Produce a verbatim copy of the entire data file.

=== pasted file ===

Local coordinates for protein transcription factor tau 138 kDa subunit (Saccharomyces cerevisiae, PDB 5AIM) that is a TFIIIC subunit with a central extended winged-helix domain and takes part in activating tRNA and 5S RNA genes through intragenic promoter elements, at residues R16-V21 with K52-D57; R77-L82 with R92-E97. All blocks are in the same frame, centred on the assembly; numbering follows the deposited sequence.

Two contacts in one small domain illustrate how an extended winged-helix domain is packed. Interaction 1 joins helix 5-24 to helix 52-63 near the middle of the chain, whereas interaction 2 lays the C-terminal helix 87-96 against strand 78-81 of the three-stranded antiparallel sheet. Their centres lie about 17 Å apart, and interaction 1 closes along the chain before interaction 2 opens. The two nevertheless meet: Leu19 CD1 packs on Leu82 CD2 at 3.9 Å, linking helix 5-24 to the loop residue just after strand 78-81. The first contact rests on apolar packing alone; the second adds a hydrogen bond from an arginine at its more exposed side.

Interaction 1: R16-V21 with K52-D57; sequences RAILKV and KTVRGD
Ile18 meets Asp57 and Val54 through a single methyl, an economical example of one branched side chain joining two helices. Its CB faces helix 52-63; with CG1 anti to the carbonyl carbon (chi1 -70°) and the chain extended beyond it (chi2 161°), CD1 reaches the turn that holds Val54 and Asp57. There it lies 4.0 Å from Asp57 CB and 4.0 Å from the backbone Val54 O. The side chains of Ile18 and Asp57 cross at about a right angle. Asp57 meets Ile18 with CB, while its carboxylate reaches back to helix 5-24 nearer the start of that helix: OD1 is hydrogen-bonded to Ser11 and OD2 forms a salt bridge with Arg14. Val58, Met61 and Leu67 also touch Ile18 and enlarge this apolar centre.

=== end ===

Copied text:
Local coordinates for protein transcription factor tau 138 kDa subunit (Saccharomyces cerevisiae, PDB 5AIM) that is a TFIIIC subunit with a central extended winged-helix domain and takes part in activating tRNA and 5S RNA genes through intragenic promoter elements, at residues R16-V21 with K52-D57; R77-L82 with R92-E97. All blocks are in the same frame, centred on the assembly; numbering follows the deposited sequence.

Two contacts in one small domain illustrate how an extended winged-helix domain is packed. Interaction 1 joins helix 5-24 to helix 52-63 near the middle of the chain, whereas interaction 2 lays the C-terminal helix 87-96 against strand 78-81 of the three-stranded antiparallel sheet. Their centres lie about 17 Å apart, and interaction 1 closes along the chain before interaction 2 opens. The two nevertheless meet: Leu19 CD1 packs on Leu82 CD2 at 3.9 Å, linking helix 5-24 to the loop residue just after strand 78-81. The first contact rests on apolar packing alone; the second adds a hydrogen bond from an arginine at its more exposed side.

Interaction 1: R16-V21 with K52-D57; sequences RAILKV and KTVRGD
Ile18 meets Asp57 and Val54 through a single methyl, an economical example of one branched side chain joining two helices. Its CB faces helix 52-63; with CG1 anti to the carbonyl carbon (chi1 -70°) and the chain extended beyond it (chi2 161°), CD1 reaches the turn that holds Val54 and Asp57. There it lies 4.0 Å from Asp57 CB and 4.0 Å from the backbone Val54 O. The side chains of Ile18 and Asp57 cross at about a right angle. Asp57 meets Ile18 with CB, while its carboxylate reaches back to helix 5-24 nearer the start of that helix: OD1 is hydrogen-bonded to Ser11 and OD2 forms a salt bridge with Arg14. Val58, Met61 and Leu67 also touch Ile18 and enlarge this apolar centre.